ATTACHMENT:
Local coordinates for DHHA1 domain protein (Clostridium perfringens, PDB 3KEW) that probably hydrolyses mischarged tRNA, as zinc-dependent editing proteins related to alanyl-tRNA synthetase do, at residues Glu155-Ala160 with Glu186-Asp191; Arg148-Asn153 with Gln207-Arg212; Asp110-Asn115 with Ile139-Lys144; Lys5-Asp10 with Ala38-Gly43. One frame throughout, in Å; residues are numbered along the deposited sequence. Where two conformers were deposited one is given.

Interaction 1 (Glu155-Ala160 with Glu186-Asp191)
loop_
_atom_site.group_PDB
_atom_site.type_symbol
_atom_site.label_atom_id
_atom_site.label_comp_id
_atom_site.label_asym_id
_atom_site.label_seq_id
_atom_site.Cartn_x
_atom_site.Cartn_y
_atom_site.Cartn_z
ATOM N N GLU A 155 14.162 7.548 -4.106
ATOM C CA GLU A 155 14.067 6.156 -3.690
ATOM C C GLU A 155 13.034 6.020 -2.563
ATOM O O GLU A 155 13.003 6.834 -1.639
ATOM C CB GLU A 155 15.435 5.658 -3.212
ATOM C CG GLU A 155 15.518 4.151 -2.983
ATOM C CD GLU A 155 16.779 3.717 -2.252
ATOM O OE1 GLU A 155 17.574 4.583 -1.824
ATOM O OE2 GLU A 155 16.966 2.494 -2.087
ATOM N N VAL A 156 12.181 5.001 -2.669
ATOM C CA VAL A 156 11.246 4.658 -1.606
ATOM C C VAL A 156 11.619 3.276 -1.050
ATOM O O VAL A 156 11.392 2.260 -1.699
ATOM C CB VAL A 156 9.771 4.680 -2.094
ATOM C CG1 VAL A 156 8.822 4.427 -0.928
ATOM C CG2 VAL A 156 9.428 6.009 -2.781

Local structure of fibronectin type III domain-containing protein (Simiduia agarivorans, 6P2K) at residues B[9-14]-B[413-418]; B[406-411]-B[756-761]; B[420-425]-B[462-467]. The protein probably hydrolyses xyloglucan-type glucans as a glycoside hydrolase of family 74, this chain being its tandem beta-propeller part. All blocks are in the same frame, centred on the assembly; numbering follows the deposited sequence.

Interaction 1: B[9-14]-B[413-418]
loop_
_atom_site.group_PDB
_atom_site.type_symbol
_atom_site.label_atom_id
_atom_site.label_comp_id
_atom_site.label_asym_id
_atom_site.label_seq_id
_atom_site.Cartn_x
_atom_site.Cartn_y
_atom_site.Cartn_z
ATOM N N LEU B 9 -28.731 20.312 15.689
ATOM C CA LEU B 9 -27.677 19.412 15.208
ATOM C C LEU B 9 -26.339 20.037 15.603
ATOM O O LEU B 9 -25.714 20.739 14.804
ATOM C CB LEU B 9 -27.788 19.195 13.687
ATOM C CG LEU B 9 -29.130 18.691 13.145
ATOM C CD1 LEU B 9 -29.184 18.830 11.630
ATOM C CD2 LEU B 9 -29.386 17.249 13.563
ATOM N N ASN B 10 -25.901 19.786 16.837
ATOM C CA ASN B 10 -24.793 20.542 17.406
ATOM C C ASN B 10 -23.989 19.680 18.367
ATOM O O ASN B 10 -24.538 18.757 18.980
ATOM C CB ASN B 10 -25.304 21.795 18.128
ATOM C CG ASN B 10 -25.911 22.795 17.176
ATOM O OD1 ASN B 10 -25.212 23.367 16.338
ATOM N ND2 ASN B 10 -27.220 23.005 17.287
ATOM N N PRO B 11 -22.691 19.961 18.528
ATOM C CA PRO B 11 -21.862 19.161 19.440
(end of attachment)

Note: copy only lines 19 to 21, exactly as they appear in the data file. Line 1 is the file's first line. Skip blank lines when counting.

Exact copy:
ATOM C CD GLU A 155 16.779 3.717 -2.252
ATOM O OE1 GLU A 155 17.574 4.583 -1.824
ATOM O OE2 GLU A 155 16.966 2.494 -2.087